• David Clare
Part of the Bernard Shaw and His Contemporaries book series (BSC)


In Daniel Corkery’s notorious 1931 study, Synge and Anglo-Irish Literature, he claims that Shaw is one of the Irish Protestant writers “for whom Ireland was never a patria in any sense.”1 This book has demonstrated just how preposterous such a statement is; Shaw maintained a strongly Irish outlook throughout his life, and it inspired or significantly informed most of his best work. Critics and commentators after Corkery have continued to exclude Shaw from the truly Irish canon (one thinks of Brian Friel’s contention that Shaw “no more belong[s] to Irish drama than John Field belongs to Irish music or Francis Bacon to Irish painting”).2 However, the vast majority of critics have included Shaw but kept him quarantined among the London-based Irish writers from Church of Ireland backgrounds who set most of their work in England and who wrote primarily for English audiences. As chapter 3 affirms, Shaw certainly belongs to the Irish Anglican literary tradition. However, given the time period in which he wrote, his pro-Irish reverse snobbery, the subject matter handled in his plays, his literary influences, and his personal and professional connections, he should also be considered part of the Irish Literary Revival. The arguments in the body of this book demand that Shaw’s position with respect to more mainstream Irish writing be reassessed, and the idea of Shaw as a Revival writer is by no means far-fetched.3


Irish Painting Ireland Background Irish Language Summer House British Stress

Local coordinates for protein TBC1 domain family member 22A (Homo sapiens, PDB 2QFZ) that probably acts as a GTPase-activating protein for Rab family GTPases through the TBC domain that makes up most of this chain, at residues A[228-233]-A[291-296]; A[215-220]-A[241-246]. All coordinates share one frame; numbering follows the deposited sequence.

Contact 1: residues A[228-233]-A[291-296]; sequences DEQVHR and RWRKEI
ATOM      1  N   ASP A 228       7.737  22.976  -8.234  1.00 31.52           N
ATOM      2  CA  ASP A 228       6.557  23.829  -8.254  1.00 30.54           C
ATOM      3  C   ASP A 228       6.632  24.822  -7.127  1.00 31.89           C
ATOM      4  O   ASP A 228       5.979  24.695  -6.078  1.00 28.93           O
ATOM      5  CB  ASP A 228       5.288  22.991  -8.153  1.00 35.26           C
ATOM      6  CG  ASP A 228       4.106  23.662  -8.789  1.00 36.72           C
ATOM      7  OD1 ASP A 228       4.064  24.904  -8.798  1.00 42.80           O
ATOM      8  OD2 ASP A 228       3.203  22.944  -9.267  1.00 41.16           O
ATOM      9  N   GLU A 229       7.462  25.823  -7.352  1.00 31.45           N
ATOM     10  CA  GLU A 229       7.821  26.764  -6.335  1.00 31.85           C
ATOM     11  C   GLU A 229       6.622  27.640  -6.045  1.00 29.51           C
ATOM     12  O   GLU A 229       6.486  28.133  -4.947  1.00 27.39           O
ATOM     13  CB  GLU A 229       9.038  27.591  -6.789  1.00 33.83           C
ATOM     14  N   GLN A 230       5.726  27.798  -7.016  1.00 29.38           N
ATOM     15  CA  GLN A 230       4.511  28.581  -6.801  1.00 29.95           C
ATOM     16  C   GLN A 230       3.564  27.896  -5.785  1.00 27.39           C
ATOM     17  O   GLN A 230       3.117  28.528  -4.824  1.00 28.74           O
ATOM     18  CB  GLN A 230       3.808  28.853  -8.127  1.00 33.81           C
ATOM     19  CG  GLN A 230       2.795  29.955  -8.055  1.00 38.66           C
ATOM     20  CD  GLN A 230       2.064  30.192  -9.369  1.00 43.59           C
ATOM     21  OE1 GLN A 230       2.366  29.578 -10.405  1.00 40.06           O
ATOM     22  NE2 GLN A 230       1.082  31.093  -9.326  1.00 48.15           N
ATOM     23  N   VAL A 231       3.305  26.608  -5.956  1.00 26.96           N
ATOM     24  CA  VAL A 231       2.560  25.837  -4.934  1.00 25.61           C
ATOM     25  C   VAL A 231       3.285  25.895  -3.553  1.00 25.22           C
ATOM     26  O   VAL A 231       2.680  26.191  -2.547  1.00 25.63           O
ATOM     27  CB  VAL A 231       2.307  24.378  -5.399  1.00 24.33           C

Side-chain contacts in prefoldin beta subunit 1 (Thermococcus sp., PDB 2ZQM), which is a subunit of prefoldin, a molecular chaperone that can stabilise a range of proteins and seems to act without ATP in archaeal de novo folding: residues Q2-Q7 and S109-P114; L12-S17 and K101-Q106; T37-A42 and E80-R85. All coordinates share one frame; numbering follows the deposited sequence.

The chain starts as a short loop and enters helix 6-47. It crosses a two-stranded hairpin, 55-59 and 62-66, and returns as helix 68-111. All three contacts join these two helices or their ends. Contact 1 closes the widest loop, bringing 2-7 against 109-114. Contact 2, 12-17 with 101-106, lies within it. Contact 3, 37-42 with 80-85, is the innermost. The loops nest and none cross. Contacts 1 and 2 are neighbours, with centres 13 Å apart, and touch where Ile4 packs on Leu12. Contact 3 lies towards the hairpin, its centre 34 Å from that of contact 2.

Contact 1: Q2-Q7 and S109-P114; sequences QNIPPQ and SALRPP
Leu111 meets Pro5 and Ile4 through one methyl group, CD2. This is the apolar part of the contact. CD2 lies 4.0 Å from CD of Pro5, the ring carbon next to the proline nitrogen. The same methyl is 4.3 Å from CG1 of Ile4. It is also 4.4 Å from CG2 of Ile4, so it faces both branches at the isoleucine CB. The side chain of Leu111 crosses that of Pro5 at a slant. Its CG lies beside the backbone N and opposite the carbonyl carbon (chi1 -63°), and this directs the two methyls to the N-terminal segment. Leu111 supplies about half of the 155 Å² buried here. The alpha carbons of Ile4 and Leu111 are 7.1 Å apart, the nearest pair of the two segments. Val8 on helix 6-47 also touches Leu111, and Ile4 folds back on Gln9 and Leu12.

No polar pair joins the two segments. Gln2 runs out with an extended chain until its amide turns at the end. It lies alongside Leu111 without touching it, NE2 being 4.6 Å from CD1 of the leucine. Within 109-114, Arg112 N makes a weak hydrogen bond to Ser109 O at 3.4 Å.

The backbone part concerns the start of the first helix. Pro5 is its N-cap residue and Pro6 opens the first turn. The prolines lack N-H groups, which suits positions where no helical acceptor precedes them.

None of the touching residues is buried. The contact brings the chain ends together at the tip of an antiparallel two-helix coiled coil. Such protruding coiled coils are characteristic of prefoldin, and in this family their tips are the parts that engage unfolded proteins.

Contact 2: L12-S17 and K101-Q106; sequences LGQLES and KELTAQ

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  1. 1.
    Daniel Corkery. Synge and Anglo-Irish Literature. Cork: Cork University Press, 1931. 3.Google Scholar
  2. 2.
    Brian Friel. Essays, Diaries, Interviews: 1964–1999. Ed. Christopher Murray. London: Faber, 1999. 51. This quote is from the essay “Plays Peasant and Unpeasant,” which originally appeared in the Times Literary Supplement on March 17, 1972. The title of this essay, of course, derives from the title of Shaw’s first play collection, Plays Pleasant and Unpleasant (1898). Friel asserts that Shaw and other Irish Protestant playwrights should be excluded from the Irish canon because they “wrote within the English tradition, for the English stage and for the English people.” (Friel, Essays, Diaries, Interviews: 1964–1999, 51.)Google Scholar
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    For a wider consideration of Shaw’s relationship to the Irish canon, see Peter Gahan. “Introduction: Bernard Shaw and the Irish Literary Tradition.” SHAW: The Annual of Bernard Shaw Studies 30 (2010): 1–26.Google Scholar
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  26. 36.
    See Nelson O’Ceallaigh Ritschel. Shaw, Synge, Connolly, and Socialist Provocation. Gainesville: University Press of Florida, 2011. Ritschel also suggests that Synge’s last play, Deirdre of the Sorrows, may have been influenced by John Bull’s Other Island. (Ritschel, Shaw, Synge, Connolly, and Socialist Provocation, 87–88.)CrossRefGoogle Scholar
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© David Clare 2016

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